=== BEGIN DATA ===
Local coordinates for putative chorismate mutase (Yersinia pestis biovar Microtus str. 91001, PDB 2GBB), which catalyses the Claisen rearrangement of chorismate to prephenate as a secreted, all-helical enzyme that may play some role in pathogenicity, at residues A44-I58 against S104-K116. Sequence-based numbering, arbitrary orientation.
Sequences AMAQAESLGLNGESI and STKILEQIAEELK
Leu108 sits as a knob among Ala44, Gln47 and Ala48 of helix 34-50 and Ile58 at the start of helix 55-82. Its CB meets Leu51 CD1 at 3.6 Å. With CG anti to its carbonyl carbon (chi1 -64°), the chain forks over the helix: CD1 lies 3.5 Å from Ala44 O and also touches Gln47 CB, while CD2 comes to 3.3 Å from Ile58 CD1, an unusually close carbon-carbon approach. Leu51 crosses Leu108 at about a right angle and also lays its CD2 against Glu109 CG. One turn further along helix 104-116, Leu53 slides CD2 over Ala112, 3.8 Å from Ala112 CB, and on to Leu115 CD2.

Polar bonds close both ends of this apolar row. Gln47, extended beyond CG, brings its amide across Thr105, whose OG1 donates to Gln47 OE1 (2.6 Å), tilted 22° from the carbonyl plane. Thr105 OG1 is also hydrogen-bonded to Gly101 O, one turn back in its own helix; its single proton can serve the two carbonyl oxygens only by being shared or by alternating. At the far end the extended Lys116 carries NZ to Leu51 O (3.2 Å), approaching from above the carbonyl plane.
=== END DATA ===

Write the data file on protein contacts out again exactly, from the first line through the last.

Local coordinates for putative chorismate mutase (Yersinia pestis biovar Microtus str. 91001, PDB 2GBB), which catalyses the Claisen rearrangement of chorismate to prephenate as a secreted, all-helical enzyme that may play some role in pathogenicity, at residues A44-I58 against S104-K116. Sequence-based numbering, arbitrary orientation.
Sequences AMAQAESLGLNGESI and STKILEQIAEELK
Leu108 sits as a knob among Ala44, Gln47 and Ala48 of helix 34-50 and Ile58 at the start of helix 55-82. Its CB meets Leu51 CD1 at 3.6 Å. With CG anti to its carbonyl carbon (chi1 -64°), the chain forks over the helix: CD1 lies 3.5 Å from Ala44 O and also touches Gln47 CB, while CD2 comes to 3.3 Å from Ile58 CD1, an unusually close carbon-carbon approach. Leu51 crosses Leu108 at about a right angle and also lays its CD2 against Glu109 CG. One turn further along helix 104-116, Leu53 slides CD2 over Ala112, 3.8 Å from Ala112 CB, and on to Leu115 CD2.

Polar bonds close both ends of this apolar row. Gln47, extended beyond CG, brings its amide across Thr105, whose OG1 donates to Gln47 OE1 (2.6 Å), tilted 22° from the carbonyl plane. Thr105 OG1 is also hydrogen-bonded to Gly101 O, one turn back in its own helix; its single proton can serve the two carbonyl oxygens only by being shared or by alternating. At the far end the extended Lys116 carries NZ to Leu51 O (3.2 Å), approaching from above the carbonyl plane.